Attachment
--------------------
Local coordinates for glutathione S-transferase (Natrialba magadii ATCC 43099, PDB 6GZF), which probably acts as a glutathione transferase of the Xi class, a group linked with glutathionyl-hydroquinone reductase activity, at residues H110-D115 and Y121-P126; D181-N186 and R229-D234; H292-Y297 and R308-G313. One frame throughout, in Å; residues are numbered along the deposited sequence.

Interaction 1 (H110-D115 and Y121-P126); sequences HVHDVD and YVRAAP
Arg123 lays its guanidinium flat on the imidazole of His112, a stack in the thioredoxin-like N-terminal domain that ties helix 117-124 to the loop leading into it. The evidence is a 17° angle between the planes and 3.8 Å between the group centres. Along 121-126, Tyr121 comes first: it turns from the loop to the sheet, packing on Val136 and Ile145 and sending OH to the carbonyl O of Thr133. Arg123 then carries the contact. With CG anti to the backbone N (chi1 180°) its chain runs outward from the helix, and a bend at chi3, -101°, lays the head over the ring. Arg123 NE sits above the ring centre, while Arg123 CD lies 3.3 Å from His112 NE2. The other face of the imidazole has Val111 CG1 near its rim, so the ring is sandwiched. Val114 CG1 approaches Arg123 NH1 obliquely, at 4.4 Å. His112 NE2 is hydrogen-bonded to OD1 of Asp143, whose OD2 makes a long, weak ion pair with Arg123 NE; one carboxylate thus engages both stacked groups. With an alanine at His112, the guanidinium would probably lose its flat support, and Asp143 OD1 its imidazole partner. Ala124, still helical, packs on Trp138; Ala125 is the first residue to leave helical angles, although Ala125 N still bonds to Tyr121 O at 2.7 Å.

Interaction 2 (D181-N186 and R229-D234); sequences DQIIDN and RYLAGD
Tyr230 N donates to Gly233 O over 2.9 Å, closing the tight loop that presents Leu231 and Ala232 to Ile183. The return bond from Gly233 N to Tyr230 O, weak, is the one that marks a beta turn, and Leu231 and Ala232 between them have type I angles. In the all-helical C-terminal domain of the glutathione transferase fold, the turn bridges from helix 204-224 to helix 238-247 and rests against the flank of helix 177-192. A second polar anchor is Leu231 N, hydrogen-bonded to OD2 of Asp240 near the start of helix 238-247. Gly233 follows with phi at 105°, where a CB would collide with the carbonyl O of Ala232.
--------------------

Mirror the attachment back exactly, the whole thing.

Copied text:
Local coordinates for glutathione S-transferase (Natrialba magadii ATCC 43099, PDB 6GZF), which probably acts as a glutathione transferase of the Xi class, a group linked with glutathionyl-hydroquinone reductase activity, at residues H110-D115 and Y121-P126; D181-N186 and R229-D234; H292-Y297 and R308-G313. One frame throughout, in Å; residues are numbered along the deposited sequence.

Interaction 1 (H110-D115 and Y121-P126); sequences HVHDVD and YVRAAP
Arg123 lays its guanidinium flat on the imidazole of His112, a stack in the thioredoxin-like N-terminal domain that ties helix 117-124 to the loop leading into it. The evidence is a 17° angle between the planes and 3.8 Å between the group centres. Along 121-126, Tyr121 comes first: it turns from the loop to the sheet, packing on Val136 and Ile145 and sending OH to the carbonyl O of Thr133. Arg123 then carries the contact. With CG anti to the backbone N (chi1 180°) its chain runs outward from the helix, and a bend at chi3, -101°, lays the head over the ring. Arg123 NE sits above the ring centre, while Arg123 CD lies 3.3 Å from His112 NE2. The other face of the imidazole has Val111 CG1 near its rim, so the ring is sandwiched. Val114 CG1 approaches Arg123 NH1 obliquely, at 4.4 Å. His112 NE2 is hydrogen-bonded to OD1 of Asp143, whose OD2 makes a long, weak ion pair with Arg123 NE; one carboxylate thus engages both stacked groups. With an alanine at His112, the guanidinium would probably lose its flat support, and Asp143 OD1 its imidazole partner. Ala124, still helical, packs on Trp138; Ala125 is the first residue to leave helical angles, although Ala125 N still bonds to Tyr121 O at 2.7 Å.

Interaction 2 (D181-N186 and R229-D234); sequences DQIIDN and RYLAGD
Tyr230 N donates to Gly233 O over 2.9 Å, closing the tight loop that presents Leu231 and Ala232 to Ile183. The return bond from Gly233 N to Tyr230 O, weak, is the one that marks a beta turn, and Leu231 and Ala232 between them have type I angles. In the all-helical C-terminal domain of the glutathione transferase fold, the turn bridges from helix 204-224 to helix 238-247 and rests against the flank of helix 177-192. A second polar anchor is Leu231 N, hydrogen-bonded to OD2 of Asp240 near the start of helix 238-247. Gly233 follows with phi at 105°, where a CB would collide with the carbonyl O of Ala232.